The Analytical module of FELIX assists chemists in resonance assignment for small molecules. It includes controls for structure display, spin system detection, and manual assignment of 1D/2D peaks to atoms.
In Lesson 1: Resonance assignment of brucine, you will learn the basic steps involved in assigning a natural product using conventional 2D spectra.
This lesson presents the basic steps of an NMR spectrum assignment using prepared 1D and 2D data: the H-1, DEPT-135, TOCSY, and HMQC spectra, of brucine (MF: C23H26N2O4) and its structural diagram prepared with ISIS/Draw).
The topics covered in this lesson are:
1. Setting up for the lesson
2. Starting FELIX
3. Going to the Analytical module
4. Setting up the database
This procedure typically takes several seconds.
5. Viewing the project entity through a spreadsheet
The project entity is presented in a spreadsheet, and you can browse through its fields.
Many fields contain zeros or nulls, since the project is not fully defined yet. Also note that there are twelve experiment columns, meaning that you can define twelve experiments in one project.
6. Adding the 1D H-1 experiment to the project
Two ways of adding experiments to a project are shown in Steps 6-9 of this lesson.
Select File/Open from the main menu. In the OPEN FILE control panel, select FELIX New Data (*.dat) as the File Type. When the list of names of 1D spectra in the current directory appears, select br_h1.dat (the H1 spectrum). Select OK.
This adds the currently displayed H1 experiment to the project.
This adds the H1 experiment to the project with the current display parameters. You can change the display parameters using the Experiment/Change Attribute menu item in the Experiments table (select the Analytical/Experiments menu item to display the Experiments table).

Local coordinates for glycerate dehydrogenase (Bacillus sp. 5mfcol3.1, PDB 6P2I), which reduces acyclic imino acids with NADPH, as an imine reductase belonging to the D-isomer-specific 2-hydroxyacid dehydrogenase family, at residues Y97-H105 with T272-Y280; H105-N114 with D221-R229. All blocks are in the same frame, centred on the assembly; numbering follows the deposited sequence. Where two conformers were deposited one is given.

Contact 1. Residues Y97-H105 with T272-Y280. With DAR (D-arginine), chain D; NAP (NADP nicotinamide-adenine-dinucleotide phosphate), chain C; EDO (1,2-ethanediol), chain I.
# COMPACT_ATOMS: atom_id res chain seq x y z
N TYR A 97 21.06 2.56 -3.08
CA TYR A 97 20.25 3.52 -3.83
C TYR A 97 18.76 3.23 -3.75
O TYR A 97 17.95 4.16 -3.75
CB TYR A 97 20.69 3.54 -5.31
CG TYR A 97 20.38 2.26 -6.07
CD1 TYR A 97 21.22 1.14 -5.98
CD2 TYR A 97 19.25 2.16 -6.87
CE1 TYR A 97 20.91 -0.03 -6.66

7. Adding the DEPT-135 experiment to the project
Select the Analytical/Experiment... item in the main menu to open the Analytical Experiments table. In the table, make sure that one row is highlighted (otherwise it will not work) and select the Experiment/Add menu item.
Select the File/Import/Peaks... item from the main menu. In the control panel, make sure that FELIX Peak Table Name is pic:dept. When the list appears with names of the peak files (.txt) in the ./ directory, select br_dept.txt (the DEPT peak table). Select OK to import the DEPT peaks.
The peaks are labelled on the DEPT spectrum. The C13 peaks are also
listed in the spreadsheet table Peaks - pic:dept.
This demonstrates two ways of adding experiments to a project: you can add the currently displayed experiment or a saved experiment.
8. Repeating Step 6 for the HMQC experiment
Select the File/Open item from the main menu. In the OPEN FILE control panel, select Matrix (*.mat) as File Type. When the list appears with matrix names of 2D spectra in the ./ directory, select br_hmqc.mat (the HMQC spectrum). Select OK.
Adjust the display of the spectrum until it is satisfactory.
Select the File/Import/Peaks... item from the main menu. Make sure that FELIX Peak Table Name is xpk:hmqc. When the list appears with names of the peak files (.txt) in the ./ directory, select br_hmqc.txt (the HMQC peak file). Select OK to import the HMQC peaks.
The peaks are labelled on the HMQC spectrum. The HMQC peaks are also listed in the spreadsheet table Peaks-xpk:hmqc.